GAINESVILLE, Fla. — Florida football coach Jim McElwain said he was looking at the Gators’ first scrimmage Friday as “moving day” in regard to some of the team’s key position battles, and ultimately he’d like to have answers by the second scrimmage next Friday.
Of course, none of those competitions has garnered more attention than the one at quarterback between redshirt-sophomore Luke Del Rio and graduate transfer Austin Appleby.
“I think it’s been pretty good. I’m hoping today’s scrimmage, and whether it is or isn’t — this is just a hope — that at a lot of the positions it’s kind of, I like to refer to it as moving day,” McElwain said when asked directly about the quarterbacks. “In other words, some guys decide to move (up the depth chart), or some guys decide to move (down the depth chart). And we’ll find out. I don’t have the crystal ball. I’m hoping that something (becomes clear) today and if it doesn’t, that’s fine, we’ll keep going the way that we are going and come up with it.”
The team’s second scrimmage, scheduled for Aug. 19, puts the Gators 15 days out from their season-opener against Massachusetts.
McElwain suggested earlier in camp that he wouldn’t necessarily be concerned if the quarterback position was still unsettled heading into the season, as it was last year, but on Friday his words expressed confidence that the coaches might indeed have a decision within the next week or so.
“I look into the next scrimmage, the next big scrimmage, which will be next Friday. We want it to be determined after that for sure, especially going in because (then) you are starting game prep,” he said. “And if those positions aren’t clear, we’ll put a plan together to make sure we get game time situations at all of the spots as we go forward.”
McElwain and both quarterbacks met with reporters before the scrimmage Friday and the team had no further media availability planned until next week.
Del Rio called it a “friendly competition” and said both quarterbacks have performed well throughout camp.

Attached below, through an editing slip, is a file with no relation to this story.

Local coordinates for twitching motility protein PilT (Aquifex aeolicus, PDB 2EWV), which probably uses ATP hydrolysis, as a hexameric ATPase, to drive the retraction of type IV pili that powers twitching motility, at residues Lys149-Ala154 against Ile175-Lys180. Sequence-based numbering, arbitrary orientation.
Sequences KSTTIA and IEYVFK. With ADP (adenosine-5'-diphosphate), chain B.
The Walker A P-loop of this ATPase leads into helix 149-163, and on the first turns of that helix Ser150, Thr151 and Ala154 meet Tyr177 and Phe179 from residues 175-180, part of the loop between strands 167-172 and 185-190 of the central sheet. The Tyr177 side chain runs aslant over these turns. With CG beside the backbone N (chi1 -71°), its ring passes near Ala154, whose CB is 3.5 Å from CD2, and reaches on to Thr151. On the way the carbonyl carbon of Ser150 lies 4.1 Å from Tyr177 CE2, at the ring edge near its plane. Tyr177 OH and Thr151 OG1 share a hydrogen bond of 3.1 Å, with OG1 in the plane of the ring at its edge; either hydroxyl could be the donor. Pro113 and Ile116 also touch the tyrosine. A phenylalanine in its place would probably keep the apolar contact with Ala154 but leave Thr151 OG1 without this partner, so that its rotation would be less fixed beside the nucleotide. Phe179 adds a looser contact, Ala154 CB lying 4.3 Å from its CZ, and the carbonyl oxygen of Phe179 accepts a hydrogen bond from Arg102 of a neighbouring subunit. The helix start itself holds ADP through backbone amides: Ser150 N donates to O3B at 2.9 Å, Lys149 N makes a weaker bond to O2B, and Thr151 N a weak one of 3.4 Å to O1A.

He deflected questions about how close the competition is to McElwain, but he also reiterated his confidence in his ability to win the job.
“Yeah, I feel confident in my ability. I wouldn’t be here if I didn’t think I could play, and start,” Del Rio said. “I didn’t come here to sit on the bench. I’m confident in my ability to lead this team, but it’s up to the coaches who starts.”
Del Rio said his greatest asset in the competition is his experience in the offense, including last year as he sat out following his transfer from Oregon State, and his freshman season at Alabama where Florida offensive coordinator Doug Nussmeier was then serving in the same role for the Crimson Tide.
But he’s only attempted 18 career passes during his college career, all in 2014 at Oregon State. Appleby appeared in 17 games and made 11 starts at Purdue the last three years while passing for 2,777 career yards, 19 touchdowns and 19 interceptions.
The coaches labeled Del Rio the leader coming out of the spring, and comments from teammates this month have praised the grasp he has on the offense. So if Appleby is going to turn the tables in the competition he would likely need a very strong showing in the scrimmages.
“I think every day is pivotal,” Appleby said to that end. “You just go out there and try to be the best that you can be. I don’t think that one day, one play, one practice is going to determine anything. I think it’s about a body of work. If you come in here and you be the same guy every day, you put your eyes and your feet in the right place, you have the right process and control the things you can control and trust your preparation everything takes care of itself. This is absolutely a big day for us and we’re excited.”
Del Rio, meanwhile, spoke of the “rich tradition” of Florida quarterbacks while saying he understood the expectations Gators fans have for the position, even after some inconsistent quarterback play in recent years.
“I kind of understand where the fans are coming from,” Del Rio said. “I’ve been around football for a long time, so you can tell when fans get frustrated. But every situation that they’ve had has been unique, I think. It’s not like every quarterback has done well or hasn’t done well for the same reason. Like I said before, it’s a unique situation. I think whether it’s me or Austin, they’re getting a good quarterback.”
Ryan Young is a Florida beat writer for SEC Country and The Atlanta Journal-Constitution.